2. Livestreaming keeps things fresh and new.

Among the many great things about livestreaming is that it grants you complete control over what you show your audience. It prevents them from getting bored because they’ve been staring at the same thing for quite some time already, and also relieves them of the burden of having to use their imagination to visualize things if they were to just read a blog post about an event. You can even communicate directly with your audience and ask them what they want to see, which in turn helps you learn more about them and establish a deeper connection with your target demographic.

3. Livestreaming makes your exclusive content even more appealing.

We love the feeling of exclusivity. Society loves premium items and special things, and online users are no exception. Livestreaming can create the notion that what you’re showing is of great importance, and that people should be tuning in because it’s not a pre-recorded thing, but an actual live event where they can even interact with you or whoever is featured in the presentation. Livestreaming content can also be seen as a reward of sorts for your followers, in the sense that they’re getting updates live from you because they chose to follow you on social media (and were thus made aware of your event).

4. Livestreaming can be used to help build confidence in your brand.

If you’re willing to show the side of you that can’t be construed as manufactured or pre-planned, your community will see you as a provider of products or services who is sincere in wanting to help them solve their problems. This humanizing effect on your brand is a fantastic way for your target market to see that you’re genuine — and that your brand cares about them and deserves to be trusted.

5. Livestreaming is cost-efficient.

There was a time when shooting a video to show your audience would cost you a lot of money. With livestreaming, however, all you need is a camera, a computer, and an internet connection. No ad dollars spent, and no extra expenses in hiring people to help you produce your visual content.

6. Livestreaming can help you establish yourself as a thought leader.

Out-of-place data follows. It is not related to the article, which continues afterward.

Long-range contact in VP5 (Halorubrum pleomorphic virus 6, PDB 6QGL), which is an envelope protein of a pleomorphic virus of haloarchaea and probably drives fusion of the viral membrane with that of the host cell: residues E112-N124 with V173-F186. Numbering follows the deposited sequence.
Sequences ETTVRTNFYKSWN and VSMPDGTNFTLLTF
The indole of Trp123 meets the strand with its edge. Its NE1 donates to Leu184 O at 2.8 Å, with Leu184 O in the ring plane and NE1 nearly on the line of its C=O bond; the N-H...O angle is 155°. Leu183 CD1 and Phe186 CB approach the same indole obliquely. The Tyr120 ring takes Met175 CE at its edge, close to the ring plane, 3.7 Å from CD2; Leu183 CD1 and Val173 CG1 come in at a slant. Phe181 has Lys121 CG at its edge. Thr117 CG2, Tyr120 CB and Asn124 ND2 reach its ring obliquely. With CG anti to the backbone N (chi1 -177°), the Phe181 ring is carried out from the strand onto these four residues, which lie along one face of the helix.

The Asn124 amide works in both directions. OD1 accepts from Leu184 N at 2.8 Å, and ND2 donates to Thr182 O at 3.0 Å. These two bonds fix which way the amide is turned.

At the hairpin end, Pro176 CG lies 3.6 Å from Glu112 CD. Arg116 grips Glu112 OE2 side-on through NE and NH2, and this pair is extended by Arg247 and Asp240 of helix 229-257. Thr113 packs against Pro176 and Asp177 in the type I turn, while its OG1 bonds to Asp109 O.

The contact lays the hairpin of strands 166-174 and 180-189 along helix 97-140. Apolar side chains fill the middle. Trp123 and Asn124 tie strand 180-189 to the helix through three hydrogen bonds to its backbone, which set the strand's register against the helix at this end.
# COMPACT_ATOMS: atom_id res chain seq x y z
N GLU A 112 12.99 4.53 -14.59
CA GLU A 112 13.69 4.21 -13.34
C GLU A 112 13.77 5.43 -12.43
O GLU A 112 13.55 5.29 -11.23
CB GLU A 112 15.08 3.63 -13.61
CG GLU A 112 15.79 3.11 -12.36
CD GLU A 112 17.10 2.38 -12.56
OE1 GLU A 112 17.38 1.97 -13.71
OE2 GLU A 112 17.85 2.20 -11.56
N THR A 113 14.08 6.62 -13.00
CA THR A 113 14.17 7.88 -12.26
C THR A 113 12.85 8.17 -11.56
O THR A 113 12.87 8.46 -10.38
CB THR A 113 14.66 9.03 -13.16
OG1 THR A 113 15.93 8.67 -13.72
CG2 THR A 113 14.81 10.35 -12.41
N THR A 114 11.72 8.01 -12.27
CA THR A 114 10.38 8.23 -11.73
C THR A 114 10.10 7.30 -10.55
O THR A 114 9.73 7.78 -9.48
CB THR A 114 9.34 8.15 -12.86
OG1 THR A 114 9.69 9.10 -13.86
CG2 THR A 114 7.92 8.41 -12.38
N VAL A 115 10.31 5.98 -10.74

If you make an instructional video, a helpful guide, or a live demonstration of you and your team as you work on a specific product or process, this would greatly help your status as a genuine thought leader in your industry. You can, for example, take a video of yourself while discussing the implications of current political trends on global affairs, or even do something as simple as demonstrating how to fix a broken watch or glue the pieces of a broken vase back together. Regardless of the subject matter, livestreaming can be a valuable ally in persuading people that you actually know what you’re talking about.

7. Livestreaming improves engagement with your audience.

Another advantage of livestreaming on social media is that, as I’ve mentioned earlier, you can actually communicate with your audience and find out exactly what it is they want to see, or if they have any problems that you can help solve. By giving a real-time means of finding a solution, your audience will be more convinced that you actually do care about their time and input (which is definitely a big boon in anyone’s case).

In summary, livestreaming is a highly valuable ally in social media marketing, especially since it was developed for the purpose of creating shared experiences among consumers. With the right push and a clear idea as to where you want to go and what you want to accomplish, merging livestreaming and social media will yield great results (as illustrated in this handy infographic below) and help you discover how to really make things click between you and your audience.

Of course, adding livestreaming to your current content lineup doesn’t mean you should forget about writing entirely! On the contrary, having different kinds of content for sharing will greatly benefit you in identifying the needs and preferences of your audience.